How Do I Care for My Baby's Teeth?

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Parents

My 5-month-old daughter is teething, but she hasn't gotten her first tooth yet. How should I care for her teeth when they come in?
- Nicole

The American Dental Association (ADA) recommends that babies start seeing a dentist by their first birthday. But good dental care starts before a child's first tooth comes in. Running a damp washcloth over a baby's gums daily will help clear away harmful bacteria.

Parents can brush kids' teeth as they come in with an infant toothbrush, using water with just a smear of toothpaste until about age 2. After age 2, most kids can spit while brushing. Use a pea-sized amount of toothpaste, with supervision, until around age 5.

Many parents are surprised to learn that even babies can develop tooth decay if good feeding habits aren't practiced. Putting a baby to sleep with a bottle might be convenient, but it can harm the baby's teeth. When the sugars from juice or milk remain on a baby's teeth for hours, they can eat away at the enamel, creating a condition known as bottle mouth. Pocked, pitted, or discolored front teeth are signs of bottle mouth. Severe cases result in cavities and the need to pull all of the front teeth until the permanent ones grow in.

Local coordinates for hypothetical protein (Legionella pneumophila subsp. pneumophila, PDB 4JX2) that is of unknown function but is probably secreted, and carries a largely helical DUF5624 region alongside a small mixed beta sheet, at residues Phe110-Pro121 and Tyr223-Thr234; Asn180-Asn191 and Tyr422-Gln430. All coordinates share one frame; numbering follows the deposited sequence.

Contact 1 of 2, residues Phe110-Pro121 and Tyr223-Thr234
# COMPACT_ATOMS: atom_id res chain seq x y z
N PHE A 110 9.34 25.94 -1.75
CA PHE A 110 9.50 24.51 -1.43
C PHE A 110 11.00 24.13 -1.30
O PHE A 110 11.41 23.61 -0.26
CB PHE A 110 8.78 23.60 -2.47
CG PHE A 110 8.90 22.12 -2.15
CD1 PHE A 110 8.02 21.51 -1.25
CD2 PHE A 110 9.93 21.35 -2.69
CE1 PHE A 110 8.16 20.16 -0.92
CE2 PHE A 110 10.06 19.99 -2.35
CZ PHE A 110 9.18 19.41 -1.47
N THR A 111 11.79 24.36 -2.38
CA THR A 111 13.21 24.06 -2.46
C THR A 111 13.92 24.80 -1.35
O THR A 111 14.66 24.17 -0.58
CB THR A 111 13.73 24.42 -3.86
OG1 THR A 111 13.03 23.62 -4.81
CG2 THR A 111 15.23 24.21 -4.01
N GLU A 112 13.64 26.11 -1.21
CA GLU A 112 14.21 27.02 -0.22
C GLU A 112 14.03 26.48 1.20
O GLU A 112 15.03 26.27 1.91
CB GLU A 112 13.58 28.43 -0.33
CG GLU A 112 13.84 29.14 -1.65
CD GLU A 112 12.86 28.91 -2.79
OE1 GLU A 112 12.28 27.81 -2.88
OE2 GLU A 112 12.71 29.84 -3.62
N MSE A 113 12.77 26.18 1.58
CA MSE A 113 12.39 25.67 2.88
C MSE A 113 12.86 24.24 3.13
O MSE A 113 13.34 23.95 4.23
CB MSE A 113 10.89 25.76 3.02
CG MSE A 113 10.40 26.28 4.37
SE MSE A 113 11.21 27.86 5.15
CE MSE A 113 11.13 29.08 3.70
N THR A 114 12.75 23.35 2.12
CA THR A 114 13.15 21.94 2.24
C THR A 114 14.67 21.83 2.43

Never let your baby fall asleep with a bottle in her mouth, and set specific times for drinking because sucking on a bottle throughout the day can be equally damaging to young teeth.

Reviewed by: Steven Dowshen, MD
Date reviewed: October 2012

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Although we can't reply personally, you may see your question posted to this page in the future. If you're looking for medical advice, a diagnosis, or treatment, consult your doctor or other qualified medical professional. If this is an emergency, contact emergency services in your area.



Related Resources

OrganizationAmerican Dental Association (ADA) The ADA provides information for dental patients and consumers.
Web SiteHealthy Teeth Produced by dentists, Healthy Teeth is designed for elementary-age students curious about oral health.


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Keeping Your Child's Teeth Healthy Here are the basics about how to care for your child's teeth - and when.



Note: All information is for educational purposes only. For specific medical advice, diagnoses, and treatment, consult your doctor.

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